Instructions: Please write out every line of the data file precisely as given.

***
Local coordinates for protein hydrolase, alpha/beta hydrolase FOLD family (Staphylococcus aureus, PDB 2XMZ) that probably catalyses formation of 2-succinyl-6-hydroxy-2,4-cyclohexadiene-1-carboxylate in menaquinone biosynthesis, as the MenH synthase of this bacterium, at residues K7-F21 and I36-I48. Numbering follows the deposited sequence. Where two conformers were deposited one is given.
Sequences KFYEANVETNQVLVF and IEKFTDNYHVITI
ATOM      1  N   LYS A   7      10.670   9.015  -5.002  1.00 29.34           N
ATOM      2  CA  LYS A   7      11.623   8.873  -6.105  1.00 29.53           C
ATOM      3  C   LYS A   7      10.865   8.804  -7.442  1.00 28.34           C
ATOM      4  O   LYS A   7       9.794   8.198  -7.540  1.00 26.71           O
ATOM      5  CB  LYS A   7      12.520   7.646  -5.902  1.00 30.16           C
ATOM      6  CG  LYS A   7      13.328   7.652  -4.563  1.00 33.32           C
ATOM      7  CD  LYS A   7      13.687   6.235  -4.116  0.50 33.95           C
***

Local coordinates for protein hydrolase, alpha/beta hydrolase FOLD family (Staphylococcus aureus, PDB 2XMZ) that probably catalyses formation of 2-succinyl-6-hydroxy-2,4-cyclohexadiene-1-carboxylate in menaquinone biosynthesis, as the MenH synthase of this bacterium, at residues K7-F21 and I36-I48. Numbering follows the deposited sequence. Where two conformers were deposited one is given.
Sequences KFYEANVETNQVLVF and IEKFTDNYHVITI
ATOM      1  N   LYS A   7      10.670   9.015  -5.002  1.00 29.34           N
ATOM      2  CA  LYS A   7      11.623   8.873  -6.105  1.00 29.53           C
ATOM      3  C   LYS A   7      10.865   8.804  -7.442  1.00 28.34           C
ATOM      4  O   LYS A   7       9.794   8.198  -7.540  1.00 26.71           O
ATOM      5  CB  LYS A   7      12.520   7.646  -5.902  1.00 30.16           C
ATOM      6  CG  LYS A   7      13.328   7.652  -4.563  1.00 33.32           C
ATOM      7  CD  LYS A   7      13.687   6.235  -4.116  0.50 33.95           C